Entrepreneurs in Taiwan are redefining the term ‘café’ in the era of social media.
With the proliferation of cafés in Taiwan in recent years, proprietors have been looking for ways to make their shops stand out from the rest.
Besides offering single-origin coffee, more and more cafés are dedicating space to displaying premium, handcrafted goods for sale. Many are going beyond the cutesy style of animal-themed cafés that might be deemed the “made for Instagram” business model, and instead are offering a tasteful environment that is also uniquely Taiwanese.
One of the many Taipei neighborhoods to find such trendy shops is the area around the Liuzhangli MRT Station. Customers appreciate the minimally stylish furnishings and cutlery used at the Taimo Café, as well as the fashionable stationery and patterned hats sold at the Beatnik Café.
Down the street from the Beatnik is a café whose name (有意樹杆咖啡) is a clever homonym for “artistic feel” in Chinese. Thanks to her father’s investment, 23-year-old Yang Xin-hua owns and manages ArTree Café with a staff of five employees. While previously working at a restaurant, Yang decided she wanted to open her own café, and proceeded to spend a year as a Starbucks barista to gain the experience she needed to make it on her own.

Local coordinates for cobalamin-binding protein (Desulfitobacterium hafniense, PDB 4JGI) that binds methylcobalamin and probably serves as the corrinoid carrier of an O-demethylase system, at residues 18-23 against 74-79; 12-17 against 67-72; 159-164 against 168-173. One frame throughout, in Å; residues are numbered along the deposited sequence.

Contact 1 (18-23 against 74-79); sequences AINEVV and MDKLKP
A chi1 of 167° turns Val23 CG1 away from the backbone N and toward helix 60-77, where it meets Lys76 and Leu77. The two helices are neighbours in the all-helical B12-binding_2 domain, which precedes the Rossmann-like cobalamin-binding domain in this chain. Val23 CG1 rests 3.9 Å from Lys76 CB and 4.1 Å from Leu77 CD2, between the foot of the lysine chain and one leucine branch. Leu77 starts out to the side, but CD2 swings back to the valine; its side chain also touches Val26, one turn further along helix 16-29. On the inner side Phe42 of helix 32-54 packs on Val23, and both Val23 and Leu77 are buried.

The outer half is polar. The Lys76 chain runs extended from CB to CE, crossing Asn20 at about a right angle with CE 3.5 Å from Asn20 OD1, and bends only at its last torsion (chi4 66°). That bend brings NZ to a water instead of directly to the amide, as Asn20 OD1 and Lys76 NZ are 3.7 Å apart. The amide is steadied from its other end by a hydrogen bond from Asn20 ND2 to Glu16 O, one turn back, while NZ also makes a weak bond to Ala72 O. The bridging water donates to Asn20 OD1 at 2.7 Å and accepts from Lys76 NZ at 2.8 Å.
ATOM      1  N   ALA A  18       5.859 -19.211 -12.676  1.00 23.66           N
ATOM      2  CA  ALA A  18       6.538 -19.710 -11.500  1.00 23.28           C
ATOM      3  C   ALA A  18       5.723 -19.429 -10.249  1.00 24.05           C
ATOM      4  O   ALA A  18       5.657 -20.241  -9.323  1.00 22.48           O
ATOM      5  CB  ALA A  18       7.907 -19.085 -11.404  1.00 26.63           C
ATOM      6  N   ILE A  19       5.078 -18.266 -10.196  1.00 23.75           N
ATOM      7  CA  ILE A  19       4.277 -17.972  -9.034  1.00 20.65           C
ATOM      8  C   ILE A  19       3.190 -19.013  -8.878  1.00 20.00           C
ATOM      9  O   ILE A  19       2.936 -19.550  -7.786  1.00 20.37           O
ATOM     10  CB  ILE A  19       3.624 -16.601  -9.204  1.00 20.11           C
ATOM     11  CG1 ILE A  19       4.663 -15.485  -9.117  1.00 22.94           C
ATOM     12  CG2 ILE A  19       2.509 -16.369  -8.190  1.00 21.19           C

Yang’s entrepreneurial pursuit follows the findings of a 2018 survey by the online 1111 Job Bank. The results showed that more than 76% of job seekers in Taiwan under 40 years old are either interested in running their own businesses or are already doing so, with nearly 91% of them interested in the food industry.
Ho Chi-sheng, vice president of 1111 Job Bank, said in the press release that the fear of failure and debt motivate most first-time entrepreneurs to choose pursuits with a low threshold, high success rate, and simple operations management.